Categories
Screen Reviews

Dennis and Lois

Dennis and Lois

directed by Chris Cassidy

starring Dennis Anderson, Lois Kahlert

Siren’s Call

Hundreds of music documentaries are produced each year, giving Henry Rollins, Dave Grohl, and Questlove valuable opportunities to express their opinions. Most of these documentaries are devoted to performers, record labels or producers, with very few focusing on actual music fans. Maybe because music nerds don’t want to spend an hour and a half watching themselves on screen, maybe it’s because fans aren’t as interesting as musicians.

But occasionally the fans can be as interesting as the performers, as with Dennis and Lois, a new documentary focusing on a 60 plus couple who have seen over 100,000 concerts and still keep going.

Dennis and Lois’ second date was watching the Ramones at CBGBs. They quickly fell in love with each other and the band and became rabid fans, doing things like driving 9 hours to Pennsylvania to watch a 20 minute set. Soon they were hanging with the band and selling merch at concerts.

Their openness and hospitality led them to open their home to touring bands, and they befriended a ton of bands – the Damned, Nick Cave, New Order, the Undertones – just about everyone you might have put on a mix tape back in the ’80s or ’90s. Getting a song titled after them by Happy Mondays put them in the strange position of being more famous as fans than some of the bands they went to see.

Dennis and Lois are a charismatic, fascinating couple, and viewers are sucked into their obsessive world. Never married, the couples’ apartment is jammed with memorabilia, collections, and artifacts, giving a great compliment to the couples’ stories. You want to know these people and find out what makes them tick – why do they continue their rabid fandom when many dedicated music fans slow down in their 30s or 40s?

The answer lies in Dennis’ opening quote “That half hour that they’re on stage every night, there’s energy then..it’s just so uplifting…what kind of person made this music?”

This love of music shine through the documentary, and it serves as an inspiration to fans – keep your obsessions, nourish your interests. If Dennis and Lois can do it, so can you.

www.dennisandlois.com

Categories
Screen Reviews

Don’t Break Down: A Film About Jawbreaker

Don’t Break Down: A Film About Jawbreaker

directed by Tim Irwin, Keith Schieron, Chris Bauermeister

starring Blake Schwarzenbach, Adam Pfahler,

Rocket Fuel Films

With tough-guy hardcore and metal crossover dominating the era, the late ’80s wasn’t the greatest time to start a literate punk band inspired sonically by Husker Du, Naked Raygun, and the Smiths.

To the members of Jawbreaker, that meant it was the perfect time. “When I really realized punk was dead, then I realized it was a good time to be a part of it,” states guitarist/vocalist Blake Schwarzenbach early on in the 2017 documentary Don’t Break Down: A Film About Jawbreaker

Like director/producers Tim Irwin and Keith Schieron’s documentary We Jam Econo: The Story of the Minutemen, Don’t Break Down is primarily a story about friendship. Schwarzenbach and bassist Chris Bauermeister met in Santa Monica’s Crossroads School for Arts and Sciences and used a stolen school guitar to launch a band. After relocating to NYU, they met drummer Adam Pfahler and eventually formed Jawbreaker, whose five plus year existence would test their friendship, inspire countless bands, and weather the storms of the major label punk signing frenzy of the mid ’90s.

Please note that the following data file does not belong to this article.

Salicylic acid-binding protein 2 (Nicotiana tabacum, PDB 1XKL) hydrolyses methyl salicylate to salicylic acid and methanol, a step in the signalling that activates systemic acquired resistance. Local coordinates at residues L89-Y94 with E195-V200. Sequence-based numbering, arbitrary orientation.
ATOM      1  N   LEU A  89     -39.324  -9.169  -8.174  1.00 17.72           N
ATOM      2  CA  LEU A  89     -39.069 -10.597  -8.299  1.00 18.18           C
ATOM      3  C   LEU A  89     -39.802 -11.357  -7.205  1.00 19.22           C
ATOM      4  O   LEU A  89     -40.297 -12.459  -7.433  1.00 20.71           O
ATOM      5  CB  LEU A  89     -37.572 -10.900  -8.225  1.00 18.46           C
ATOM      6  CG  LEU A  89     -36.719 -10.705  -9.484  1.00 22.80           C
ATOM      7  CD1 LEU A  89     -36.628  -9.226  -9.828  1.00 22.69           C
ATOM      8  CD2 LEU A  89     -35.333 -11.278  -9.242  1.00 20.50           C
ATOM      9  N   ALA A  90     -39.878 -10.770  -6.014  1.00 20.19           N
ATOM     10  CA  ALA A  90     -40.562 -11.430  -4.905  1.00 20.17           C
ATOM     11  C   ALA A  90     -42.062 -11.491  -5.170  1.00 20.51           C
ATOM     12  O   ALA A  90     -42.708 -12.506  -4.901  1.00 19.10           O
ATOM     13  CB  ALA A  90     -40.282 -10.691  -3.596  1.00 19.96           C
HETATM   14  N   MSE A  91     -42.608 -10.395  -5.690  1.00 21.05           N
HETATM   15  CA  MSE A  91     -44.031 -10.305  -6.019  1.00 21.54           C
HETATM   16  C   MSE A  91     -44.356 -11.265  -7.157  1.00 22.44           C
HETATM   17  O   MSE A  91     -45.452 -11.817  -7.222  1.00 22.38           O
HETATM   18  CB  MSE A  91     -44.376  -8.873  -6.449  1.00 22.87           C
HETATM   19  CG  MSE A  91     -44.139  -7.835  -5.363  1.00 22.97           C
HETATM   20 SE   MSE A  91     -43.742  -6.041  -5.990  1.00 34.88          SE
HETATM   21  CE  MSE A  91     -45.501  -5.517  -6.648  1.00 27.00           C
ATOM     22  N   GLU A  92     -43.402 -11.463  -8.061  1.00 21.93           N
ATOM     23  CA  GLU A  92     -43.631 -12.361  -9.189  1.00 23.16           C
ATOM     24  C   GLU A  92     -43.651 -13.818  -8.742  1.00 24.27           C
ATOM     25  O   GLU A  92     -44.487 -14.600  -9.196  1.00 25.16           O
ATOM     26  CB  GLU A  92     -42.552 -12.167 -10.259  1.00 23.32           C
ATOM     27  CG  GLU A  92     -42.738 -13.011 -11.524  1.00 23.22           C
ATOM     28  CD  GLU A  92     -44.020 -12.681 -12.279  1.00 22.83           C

Jawbreaker’s literate lyrics and ability to treat women as actual people in their songs (a rarity in pop-punk) attracted a large following in the American indie underground. These fans’ personal connection to the band led to them feelings of betrayal when Jawbreaker opened for Nirvana and signed with a major label for their final album, adding to an already tense situation in the band.

Don’t Break Down visits the band in 2007 as they meet for the first time in 11 years to listen to remasters of their albums and engage in awkward, tense interviews. It is clear that Schwarzenbach isn’t interested in a reunion, and doesn’t even feel like talking about the songs. Band archivist Pfahler seems to really want something more, and it’s apparent that while tensions have ebbed since the break-up, there are still differences and conflicts that were never resolved.

Interspersed between the interviews and archival footage we see the band take a leap of faith by quitting their jobs and leaving their apartments to tour Europe, measure the size of their van against the fleet of Nirvana tour busses, and watch an interview with Steve Albini mistaking them for Jawbox. Spoiler alert, the film ends with the band playing at Riot Fest 2017, and will be headlining Gainesville’s Fest later this year.

While maybe not as dramatic as We Jam Econo, Don’t Break Down is a compelling look at the state of the late ’80s/early /90s underground scene, and a fascinating look at the toll performing in a band can take on friendships.

www.dontbreakdown.com

Categories
Screen Reviews

Bachman

Bachman

directed by John Barnard

starring Randy Bachman, Neil Young, Peter Frampton, Chris Jericho

Farpoint FIlms

He was the creative driver of the original incarnation of The Guess Who, and the originator of Bachman-Turner Overdrive. For Canadian rock fans, he is an icon, but for American fans, he’s just “oh yeah, that guy.” The Bachman documentary attempts to change that, highlighting the life and creativity of Randy Bachman in 80 minutes.
We get a standard chronological telling of Bachman’s life, from growing up in a tiny house in Winnipeg, to full-fledged rock star. Talking heads range from the expected (Fred Turner, vocalist from BTO; Neil Young and Paul Schaffer, fellow Canadian musicians; one of his brothers and two of his kids), to the odd (Chris Jericho, Winnipeg wrestler/rocker; Bruce Greenwood, Canadian actor/friend).